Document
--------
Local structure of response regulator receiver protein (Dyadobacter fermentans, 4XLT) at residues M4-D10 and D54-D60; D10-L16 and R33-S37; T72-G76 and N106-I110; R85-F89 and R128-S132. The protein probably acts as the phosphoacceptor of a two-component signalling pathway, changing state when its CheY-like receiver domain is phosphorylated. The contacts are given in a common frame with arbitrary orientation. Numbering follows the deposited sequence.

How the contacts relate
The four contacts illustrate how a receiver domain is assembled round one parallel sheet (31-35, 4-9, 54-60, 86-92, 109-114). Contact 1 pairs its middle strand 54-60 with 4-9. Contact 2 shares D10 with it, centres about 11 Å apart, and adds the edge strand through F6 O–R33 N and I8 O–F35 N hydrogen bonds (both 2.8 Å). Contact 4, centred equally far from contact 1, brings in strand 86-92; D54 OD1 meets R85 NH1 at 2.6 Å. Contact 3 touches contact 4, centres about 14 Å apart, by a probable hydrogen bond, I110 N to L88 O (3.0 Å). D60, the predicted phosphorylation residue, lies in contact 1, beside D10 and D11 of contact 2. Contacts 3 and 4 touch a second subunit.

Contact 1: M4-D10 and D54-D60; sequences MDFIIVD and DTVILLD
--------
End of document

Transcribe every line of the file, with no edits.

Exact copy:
Local structure of response regulator receiver protein (Dyadobacter fermentans, 4XLT) at residues M4-D10 and D54-D60; D10-L16 and R33-S37; T72-G76 and N106-I110; R85-F89 and R128-S132. The protein probably acts as the phosphoacceptor of a two-component signalling pathway, changing state when its CheY-like receiver domain is phosphorylated. The contacts are given in a common frame with arbitrary orientation. Numbering follows the deposited sequence.

How the contacts relate
The four contacts illustrate how a receiver domain is assembled round one parallel sheet (31-35, 4-9, 54-60, 86-92, 109-114). Contact 1 pairs its middle strand 54-60 with 4-9. Contact 2 shares D10 with it, centres about 11 Å apart, and adds the edge strand through F6 O–R33 N and I8 O–F35 N hydrogen bonds (both 2.8 Å). Contact 4, centred equally far from contact 1, brings in strand 86-92; D54 OD1 meets R85 NH1 at 2.6 Å. Contact 3 touches contact 4, centres about 14 Å apart, by a probable hydrogen bond, I110 N to L88 O (3.0 Å). D60, the predicted phosphorylation residue, lies in contact 1, beside D10 and D11 of contact 2. Contacts 3 and 4 touch a second subunit.

Contact 1: M4-D10 and D54-D60; sequences MDFIIVD and DTVILLD